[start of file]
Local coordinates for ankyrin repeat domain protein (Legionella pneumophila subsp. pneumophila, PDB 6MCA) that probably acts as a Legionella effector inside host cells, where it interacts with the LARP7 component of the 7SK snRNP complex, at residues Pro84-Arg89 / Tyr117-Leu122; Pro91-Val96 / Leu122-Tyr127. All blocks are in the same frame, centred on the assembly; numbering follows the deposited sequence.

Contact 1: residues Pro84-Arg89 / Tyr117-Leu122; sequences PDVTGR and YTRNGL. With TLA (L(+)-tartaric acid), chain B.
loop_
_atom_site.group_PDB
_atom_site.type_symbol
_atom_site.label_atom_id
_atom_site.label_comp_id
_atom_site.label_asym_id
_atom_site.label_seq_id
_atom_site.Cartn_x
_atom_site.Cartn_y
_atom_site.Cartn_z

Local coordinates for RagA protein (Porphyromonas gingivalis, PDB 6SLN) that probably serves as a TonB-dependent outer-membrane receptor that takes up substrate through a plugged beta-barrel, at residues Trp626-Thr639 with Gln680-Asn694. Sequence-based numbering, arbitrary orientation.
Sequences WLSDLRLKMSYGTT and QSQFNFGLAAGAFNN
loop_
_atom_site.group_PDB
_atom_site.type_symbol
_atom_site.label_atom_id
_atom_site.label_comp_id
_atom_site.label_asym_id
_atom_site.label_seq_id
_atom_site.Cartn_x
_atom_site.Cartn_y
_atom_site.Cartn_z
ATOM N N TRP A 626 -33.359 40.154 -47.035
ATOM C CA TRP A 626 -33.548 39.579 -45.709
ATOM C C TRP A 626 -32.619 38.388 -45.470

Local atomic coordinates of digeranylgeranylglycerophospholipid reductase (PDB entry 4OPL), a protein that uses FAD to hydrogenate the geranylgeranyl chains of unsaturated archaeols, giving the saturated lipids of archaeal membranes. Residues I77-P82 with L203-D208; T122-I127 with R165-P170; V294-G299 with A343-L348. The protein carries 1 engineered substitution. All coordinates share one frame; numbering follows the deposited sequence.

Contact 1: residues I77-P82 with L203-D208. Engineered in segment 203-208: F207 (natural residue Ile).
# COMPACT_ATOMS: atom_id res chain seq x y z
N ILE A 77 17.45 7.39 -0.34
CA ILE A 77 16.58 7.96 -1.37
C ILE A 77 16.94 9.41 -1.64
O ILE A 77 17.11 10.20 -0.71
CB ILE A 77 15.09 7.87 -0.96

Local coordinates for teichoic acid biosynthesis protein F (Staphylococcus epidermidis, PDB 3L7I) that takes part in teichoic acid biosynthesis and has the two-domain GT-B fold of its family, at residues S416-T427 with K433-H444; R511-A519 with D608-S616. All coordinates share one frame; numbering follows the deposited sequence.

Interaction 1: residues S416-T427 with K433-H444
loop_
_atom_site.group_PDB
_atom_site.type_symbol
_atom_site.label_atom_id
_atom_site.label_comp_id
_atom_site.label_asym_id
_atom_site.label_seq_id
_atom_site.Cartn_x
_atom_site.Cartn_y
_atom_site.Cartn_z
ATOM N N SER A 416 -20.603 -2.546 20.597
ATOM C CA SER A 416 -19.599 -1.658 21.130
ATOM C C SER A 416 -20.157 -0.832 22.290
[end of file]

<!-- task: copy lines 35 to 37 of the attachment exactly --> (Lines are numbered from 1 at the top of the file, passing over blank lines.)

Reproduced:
CB ILE A 77 15.09 7.87 -0.96

Local coordinates for teichoic acid biosynthesis protein F (Staphylococcus epidermidis, PDB 3L7I) that takes part in teichoic acid biosynthesis and has the two-domain GT-B fold of its family, at residues S416-T427 with K433-H444; R511-A519 with D608-S616. All coordinates share one frame; numbering follows the deposited sequence.

Interaction 1: residues S416-T427 with K433-H444